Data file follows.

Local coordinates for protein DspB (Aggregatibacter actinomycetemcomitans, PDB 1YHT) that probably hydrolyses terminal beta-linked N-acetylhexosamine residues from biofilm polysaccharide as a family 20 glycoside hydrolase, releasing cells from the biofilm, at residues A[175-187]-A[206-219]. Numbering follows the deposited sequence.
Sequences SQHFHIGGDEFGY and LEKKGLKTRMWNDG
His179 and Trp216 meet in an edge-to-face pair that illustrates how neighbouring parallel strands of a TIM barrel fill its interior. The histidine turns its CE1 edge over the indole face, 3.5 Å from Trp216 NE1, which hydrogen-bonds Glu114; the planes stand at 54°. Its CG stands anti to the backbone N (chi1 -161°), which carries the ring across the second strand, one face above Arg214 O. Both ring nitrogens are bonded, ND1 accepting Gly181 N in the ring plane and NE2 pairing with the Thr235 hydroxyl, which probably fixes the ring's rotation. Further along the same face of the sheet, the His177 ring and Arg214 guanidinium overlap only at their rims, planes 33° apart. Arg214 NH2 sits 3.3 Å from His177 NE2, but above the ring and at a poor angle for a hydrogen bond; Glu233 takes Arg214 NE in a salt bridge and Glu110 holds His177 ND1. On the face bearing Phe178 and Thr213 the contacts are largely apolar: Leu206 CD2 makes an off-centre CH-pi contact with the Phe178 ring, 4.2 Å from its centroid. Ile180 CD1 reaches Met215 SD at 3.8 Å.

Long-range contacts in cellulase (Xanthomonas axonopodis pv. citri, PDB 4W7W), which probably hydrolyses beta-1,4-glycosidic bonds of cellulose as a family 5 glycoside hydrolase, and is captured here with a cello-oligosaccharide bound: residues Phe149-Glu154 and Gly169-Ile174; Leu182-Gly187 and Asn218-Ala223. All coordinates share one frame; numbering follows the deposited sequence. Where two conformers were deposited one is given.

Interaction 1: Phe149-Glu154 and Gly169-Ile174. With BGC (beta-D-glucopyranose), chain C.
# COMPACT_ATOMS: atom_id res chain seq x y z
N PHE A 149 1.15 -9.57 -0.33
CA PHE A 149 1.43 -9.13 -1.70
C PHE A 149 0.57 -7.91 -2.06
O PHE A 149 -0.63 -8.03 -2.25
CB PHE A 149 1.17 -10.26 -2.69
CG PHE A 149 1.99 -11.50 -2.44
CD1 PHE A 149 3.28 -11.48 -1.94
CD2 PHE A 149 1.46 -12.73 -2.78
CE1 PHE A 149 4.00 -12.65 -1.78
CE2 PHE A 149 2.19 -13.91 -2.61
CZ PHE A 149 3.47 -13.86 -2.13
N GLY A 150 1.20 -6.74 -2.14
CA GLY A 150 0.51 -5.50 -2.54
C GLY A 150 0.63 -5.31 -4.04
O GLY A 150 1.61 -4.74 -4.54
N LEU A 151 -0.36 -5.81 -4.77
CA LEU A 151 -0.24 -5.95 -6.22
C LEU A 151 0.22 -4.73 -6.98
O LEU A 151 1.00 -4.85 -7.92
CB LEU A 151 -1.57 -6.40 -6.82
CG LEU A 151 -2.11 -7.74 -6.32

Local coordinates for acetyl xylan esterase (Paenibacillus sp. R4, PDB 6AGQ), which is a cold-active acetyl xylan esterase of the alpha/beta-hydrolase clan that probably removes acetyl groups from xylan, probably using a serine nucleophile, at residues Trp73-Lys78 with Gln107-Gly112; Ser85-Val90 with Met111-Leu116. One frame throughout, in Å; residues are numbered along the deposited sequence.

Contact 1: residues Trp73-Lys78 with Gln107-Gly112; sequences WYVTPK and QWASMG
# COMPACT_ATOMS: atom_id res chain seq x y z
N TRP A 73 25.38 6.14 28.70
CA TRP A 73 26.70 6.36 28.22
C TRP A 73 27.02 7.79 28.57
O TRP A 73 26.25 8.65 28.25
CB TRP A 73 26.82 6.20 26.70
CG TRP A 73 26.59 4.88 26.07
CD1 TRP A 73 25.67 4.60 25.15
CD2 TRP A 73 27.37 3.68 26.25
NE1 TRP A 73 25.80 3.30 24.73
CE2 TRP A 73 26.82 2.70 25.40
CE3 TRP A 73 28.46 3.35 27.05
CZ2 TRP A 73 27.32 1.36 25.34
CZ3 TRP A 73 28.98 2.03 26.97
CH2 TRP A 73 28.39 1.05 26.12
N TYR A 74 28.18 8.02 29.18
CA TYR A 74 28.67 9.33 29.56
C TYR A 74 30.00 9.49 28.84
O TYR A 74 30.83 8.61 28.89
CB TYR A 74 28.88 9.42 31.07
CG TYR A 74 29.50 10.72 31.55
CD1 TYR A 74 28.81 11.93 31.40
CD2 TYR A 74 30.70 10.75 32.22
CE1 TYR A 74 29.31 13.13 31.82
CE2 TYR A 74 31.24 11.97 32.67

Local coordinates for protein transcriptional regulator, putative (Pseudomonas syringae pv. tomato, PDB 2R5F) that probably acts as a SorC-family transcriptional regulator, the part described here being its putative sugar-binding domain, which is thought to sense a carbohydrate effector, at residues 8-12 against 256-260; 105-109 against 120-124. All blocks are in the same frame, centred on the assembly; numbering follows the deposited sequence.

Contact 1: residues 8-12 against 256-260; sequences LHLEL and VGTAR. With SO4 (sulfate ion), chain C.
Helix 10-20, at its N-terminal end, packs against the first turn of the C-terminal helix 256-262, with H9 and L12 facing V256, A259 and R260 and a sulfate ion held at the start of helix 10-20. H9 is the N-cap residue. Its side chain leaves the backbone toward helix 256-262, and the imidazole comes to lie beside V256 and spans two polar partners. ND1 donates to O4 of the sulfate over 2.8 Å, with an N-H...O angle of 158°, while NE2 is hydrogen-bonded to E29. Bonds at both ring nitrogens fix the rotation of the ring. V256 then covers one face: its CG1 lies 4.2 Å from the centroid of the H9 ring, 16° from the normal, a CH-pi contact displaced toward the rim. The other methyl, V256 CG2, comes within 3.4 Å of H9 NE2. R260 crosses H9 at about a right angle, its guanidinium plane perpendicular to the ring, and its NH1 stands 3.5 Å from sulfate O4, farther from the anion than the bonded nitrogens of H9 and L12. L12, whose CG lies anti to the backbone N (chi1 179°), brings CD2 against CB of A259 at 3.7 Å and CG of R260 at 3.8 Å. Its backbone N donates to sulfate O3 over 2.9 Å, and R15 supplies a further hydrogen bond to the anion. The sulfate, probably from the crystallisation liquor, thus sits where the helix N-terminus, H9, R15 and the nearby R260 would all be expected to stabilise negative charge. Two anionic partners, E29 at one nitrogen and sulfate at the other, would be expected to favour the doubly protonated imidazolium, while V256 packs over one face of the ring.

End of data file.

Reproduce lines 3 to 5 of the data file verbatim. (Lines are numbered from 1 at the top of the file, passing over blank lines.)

His179 and Trp216 meet in an edge-to-face pair that illustrates how neighbouring parallel strands of a TIM barrel fill its interior. The histidine turns its CE1 edge over the indole face, 3.5 Å from Trp216 NE1, which hydrogen-bonds Glu114; the planes stand at 54°. Its CG stands anti to the backbone N (chi1 -161°), which carries the ring across the second strand, one face above Arg214 O. Both ring nitrogens are bonded, ND1 accepting Gly181 N in the ring plane and NE2 pairing with the Thr235 hydroxyl, which probably fixes the ring's rotation. Further along the same face of the sheet, the His177 ring and Arg214 guanidinium overlap only at their rims, planes 33° apart. Arg214 NH2 sits 3.3 Å from His177 NE2, but above the ring and at a poor angle for a hydrogen bond; Glu233 takes Arg214 NE in a salt bridge and Glu110 holds His177 ND1. On the face bearing Phe178 and Thr213 the contacts are largely apolar: Leu206 CD2 makes an off-centre CH-pi contact with the Phe178 ring, 4.2 Å from its centroid. Ile180 CD1 reaches Met215 SD at 3.8 Å.

Long-range contacts in cellulase (Xanthomonas axonopodis pv. citri, PDB 4W7W), which probably hydrolyses beta-1,4-glycosidic bonds of cellulose as a family 5 glycoside hydrolase, and is captured here with a cello-oligosaccharide bound: residues Phe149-Glu154 and Gly169-Ile174; Leu182-Gly187 and Asn218-Ala223. All coordinates share one frame; numbering follows the deposited sequence. Where two conformers were deposited one is given.

Interaction 1: Phe149-Glu154 and Gly169-Ile174. With BGC (beta-D-glucopyranose), chain C.